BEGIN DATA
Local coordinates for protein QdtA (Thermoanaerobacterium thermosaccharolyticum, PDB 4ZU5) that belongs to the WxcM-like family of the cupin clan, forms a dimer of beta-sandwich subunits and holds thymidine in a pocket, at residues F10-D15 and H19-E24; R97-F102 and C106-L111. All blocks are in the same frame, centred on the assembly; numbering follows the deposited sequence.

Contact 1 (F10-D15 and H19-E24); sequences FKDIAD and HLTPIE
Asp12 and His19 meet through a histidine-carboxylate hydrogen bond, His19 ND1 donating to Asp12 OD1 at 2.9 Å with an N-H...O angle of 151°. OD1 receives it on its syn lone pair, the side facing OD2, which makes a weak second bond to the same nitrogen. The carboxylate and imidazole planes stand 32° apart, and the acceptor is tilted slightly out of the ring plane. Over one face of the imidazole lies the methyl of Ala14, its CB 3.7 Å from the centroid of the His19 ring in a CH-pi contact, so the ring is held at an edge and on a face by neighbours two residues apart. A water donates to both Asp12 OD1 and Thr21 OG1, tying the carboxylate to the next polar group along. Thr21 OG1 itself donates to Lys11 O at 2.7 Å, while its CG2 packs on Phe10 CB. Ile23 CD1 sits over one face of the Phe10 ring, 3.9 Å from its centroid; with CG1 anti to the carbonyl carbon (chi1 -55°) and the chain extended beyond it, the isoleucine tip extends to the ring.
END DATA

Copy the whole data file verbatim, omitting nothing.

Local coordinates for protein QdtA (Thermoanaerobacterium thermosaccharolyticum, PDB 4ZU5) that belongs to the WxcM-like family of the cupin clan, forms a dimer of beta-sandwich subunits and holds thymidine in a pocket, at residues F10-D15 and H19-E24; R97-F102 and C106-L111. All blocks are in the same frame, centred on the assembly; numbering follows the deposited sequence.

Contact 1 (F10-D15 and H19-E24); sequences FKDIAD and HLTPIE
Asp12 and His19 meet through a histidine-carboxylate hydrogen bond, His19 ND1 donating to Asp12 OD1 at 2.9 Å with an N-H...O angle of 151°. OD1 receives it on its syn lone pair, the side facing OD2, which makes a weak second bond to the same nitrogen. The carboxylate and imidazole planes stand 32° apart, and the acceptor is tilted slightly out of the ring plane. Over one face of the imidazole lies the methyl of Ala14, its CB 3.7 Å from the centroid of the His19 ring in a CH-pi contact, so the ring is held at an edge and on a face by neighbours two residues apart. A water donates to both Asp12 OD1 and Thr21 OG1, tying the carboxylate to the next polar group along. Thr21 OG1 itself donates to Lys11 O at 2.7 Å, while its CG2 packs on Phe10 CB. Ile23 CD1 sits over one face of the Phe10 ring, 3.9 Å from its centroid; with CG1 anti to the carbonyl carbon (chi1 -55°) and the chain extended beyond it, the isoleucine tip extends to the ring.